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accumulation and exhaustion : yet not, like the nervous Order I. ' energy of Dr. Cullen, under the direction and guidance Pyrectica. of a vis conservatrix et medicatrix naturæ distinct from Proximate the matter of the organization itself, but passively exposed to the effect of such stimuli as it may chance to mulated or meet with, and necessarily yielding to their influence.
excitability , Upon this hypothesis excitement is the vital flame, and exexcitability the portion of fuel allotted to every man at hausted. his birth, and which, varying in every individual, is to serve him without any addition for the whole of his existence: while the stimuli by which we are surrounded, are the different kinds of blasts by which the flame is kept up. If the fuel or excitability be made the most of, by a due temperature or mean rate of blasts or stimuli, the flame or excitement may be maintained for sixty or seventy years. But its power of supporting a protracted flame may be weakened by having the blast either too high or too low. If too high, the fuel or excitability will, from the violence of the flame, be destroyed rapidly, and its power of prolonging the flame be weakened directly; and to this state of the machine Dr. Brown gave the name of indirect debility, or exhausted excitability. If the blasts or stimuli be below the mean rate, the fuel, indeed, will be but little expended, but it will become drier and more inflammable; and its power of prolonging the flame will be still more curtailed than in the former case; for half the blast that would be required to excite rapid destruction antecedently, will be sufficient to excite the same effect now. This state of the machine, therefore, the author of the hypothesis contra-distinguished by the name of direct debility, or accumulated excitability.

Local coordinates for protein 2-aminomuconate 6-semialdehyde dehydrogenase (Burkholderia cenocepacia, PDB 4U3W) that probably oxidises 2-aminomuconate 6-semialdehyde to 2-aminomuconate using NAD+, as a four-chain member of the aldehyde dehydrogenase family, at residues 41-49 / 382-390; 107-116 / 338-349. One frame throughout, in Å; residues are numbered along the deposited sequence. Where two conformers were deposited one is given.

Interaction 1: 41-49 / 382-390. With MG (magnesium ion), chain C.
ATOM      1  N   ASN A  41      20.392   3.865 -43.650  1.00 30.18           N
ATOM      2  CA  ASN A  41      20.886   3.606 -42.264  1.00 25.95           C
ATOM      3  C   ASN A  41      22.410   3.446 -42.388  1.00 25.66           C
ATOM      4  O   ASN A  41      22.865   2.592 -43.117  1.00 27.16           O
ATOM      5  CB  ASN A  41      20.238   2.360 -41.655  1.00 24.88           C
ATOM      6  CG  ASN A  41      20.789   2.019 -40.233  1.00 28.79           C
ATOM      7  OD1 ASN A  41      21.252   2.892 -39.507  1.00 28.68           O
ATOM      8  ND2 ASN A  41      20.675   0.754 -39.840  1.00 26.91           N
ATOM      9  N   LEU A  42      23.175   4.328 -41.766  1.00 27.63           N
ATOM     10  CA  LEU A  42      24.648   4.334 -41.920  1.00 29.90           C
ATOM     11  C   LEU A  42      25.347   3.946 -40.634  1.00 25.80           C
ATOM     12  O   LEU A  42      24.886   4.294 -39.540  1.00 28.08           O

Upon these principles he founded the character and Doctrine of mode of treatment of all diseases. They consist but of two families, to which he gave the name of sthenic and treated. asthenic; the former produced by accumulated excitability, and marked by direct debility; the latter occasioned by exhausted excitability, and marked by indirect debility. The remedial plan is as simple as the arrange